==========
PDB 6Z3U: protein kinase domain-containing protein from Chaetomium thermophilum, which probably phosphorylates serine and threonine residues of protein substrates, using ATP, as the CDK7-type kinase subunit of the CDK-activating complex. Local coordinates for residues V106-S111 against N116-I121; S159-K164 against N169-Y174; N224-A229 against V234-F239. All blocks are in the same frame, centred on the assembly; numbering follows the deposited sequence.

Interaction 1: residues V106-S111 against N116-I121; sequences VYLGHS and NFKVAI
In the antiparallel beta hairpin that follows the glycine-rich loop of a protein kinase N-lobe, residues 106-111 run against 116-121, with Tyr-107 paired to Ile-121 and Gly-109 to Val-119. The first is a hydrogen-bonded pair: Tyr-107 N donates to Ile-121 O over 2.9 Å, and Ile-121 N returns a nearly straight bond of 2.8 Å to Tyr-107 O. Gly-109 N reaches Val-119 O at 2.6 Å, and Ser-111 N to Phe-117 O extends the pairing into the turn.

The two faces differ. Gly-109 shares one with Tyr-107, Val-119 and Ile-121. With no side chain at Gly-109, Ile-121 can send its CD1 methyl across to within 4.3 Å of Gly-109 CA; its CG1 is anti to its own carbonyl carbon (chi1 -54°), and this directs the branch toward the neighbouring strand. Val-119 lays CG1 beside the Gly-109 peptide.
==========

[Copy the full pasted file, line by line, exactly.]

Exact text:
PDB 6Z3U: protein kinase domain-containing protein from Chaetomium thermophilum, which probably phosphorylates serine and threonine residues of protein substrates, using ATP, as the CDK7-type kinase subunit of the CDK-activating complex. Local coordinates for residues V106-S111 against N116-I121; S159-K164 against N169-Y174; N224-A229 against V234-F239. All blocks are in the same frame, centred on the assembly; numbering follows the deposited sequence.

Interaction 1: residues V106-S111 against N116-I121; sequences VYLGHS and NFKVAI
In the antiparallel beta hairpin that follows the glycine-rich loop of a protein kinase N-lobe, residues 106-111 run against 116-121, with Tyr-107 paired to Ile-121 and Gly-109 to Val-119. The first is a hydrogen-bonded pair: Tyr-107 N donates to Ile-121 O over 2.9 Å, and Ile-121 N returns a nearly straight bond of 2.8 Å to Tyr-107 O. Gly-109 N reaches Val-119 O at 2.6 Å, and Ser-111 N to Phe-117 O extends the pairing into the turn.

The two faces differ. Gly-109 shares one with Tyr-107, Val-119 and Ile-121. With no side chain at Gly-109, Ile-121 can send its CD1 methyl across to within 4.3 Å of Gly-109 CA; its CG1 is anti to its own carbonyl carbon (chi1 -54°), and this directs the branch toward the neighbouring strand. Val-119 lays CG1 beside the Gly-109 peptide.